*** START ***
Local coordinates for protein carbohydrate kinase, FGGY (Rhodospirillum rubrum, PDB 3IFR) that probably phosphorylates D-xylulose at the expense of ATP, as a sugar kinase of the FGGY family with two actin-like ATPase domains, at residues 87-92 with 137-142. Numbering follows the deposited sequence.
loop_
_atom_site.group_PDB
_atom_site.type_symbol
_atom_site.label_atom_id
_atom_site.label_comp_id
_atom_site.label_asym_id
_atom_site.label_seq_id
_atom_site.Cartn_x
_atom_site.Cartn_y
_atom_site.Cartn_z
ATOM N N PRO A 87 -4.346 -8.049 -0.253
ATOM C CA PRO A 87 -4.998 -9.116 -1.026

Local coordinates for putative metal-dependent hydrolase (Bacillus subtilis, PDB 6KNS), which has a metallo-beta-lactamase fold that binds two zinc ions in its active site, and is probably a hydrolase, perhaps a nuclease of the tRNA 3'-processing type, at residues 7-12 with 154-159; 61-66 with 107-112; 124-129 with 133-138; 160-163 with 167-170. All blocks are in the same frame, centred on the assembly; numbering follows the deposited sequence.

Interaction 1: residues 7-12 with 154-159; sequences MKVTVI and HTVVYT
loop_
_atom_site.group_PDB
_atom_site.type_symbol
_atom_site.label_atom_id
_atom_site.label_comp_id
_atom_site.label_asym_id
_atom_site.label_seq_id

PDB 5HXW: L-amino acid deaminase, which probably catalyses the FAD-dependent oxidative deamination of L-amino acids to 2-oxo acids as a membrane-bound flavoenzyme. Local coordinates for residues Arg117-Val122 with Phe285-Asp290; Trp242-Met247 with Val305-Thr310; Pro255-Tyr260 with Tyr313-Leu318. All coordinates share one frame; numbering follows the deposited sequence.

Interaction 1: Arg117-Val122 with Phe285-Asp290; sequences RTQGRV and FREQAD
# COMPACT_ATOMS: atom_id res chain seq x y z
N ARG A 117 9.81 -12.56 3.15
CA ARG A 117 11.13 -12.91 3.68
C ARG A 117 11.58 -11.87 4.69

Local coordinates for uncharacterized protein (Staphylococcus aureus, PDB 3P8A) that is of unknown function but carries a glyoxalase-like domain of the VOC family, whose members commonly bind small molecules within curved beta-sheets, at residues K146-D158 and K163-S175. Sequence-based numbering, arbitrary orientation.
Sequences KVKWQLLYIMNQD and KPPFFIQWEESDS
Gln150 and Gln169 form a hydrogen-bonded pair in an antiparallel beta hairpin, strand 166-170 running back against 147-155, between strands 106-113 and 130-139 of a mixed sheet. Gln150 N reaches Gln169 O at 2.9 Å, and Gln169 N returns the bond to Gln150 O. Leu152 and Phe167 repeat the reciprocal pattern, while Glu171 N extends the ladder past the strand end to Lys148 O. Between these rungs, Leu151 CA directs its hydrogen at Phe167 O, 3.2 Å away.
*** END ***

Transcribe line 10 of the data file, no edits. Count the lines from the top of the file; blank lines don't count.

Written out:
_atom_site.Cartn_y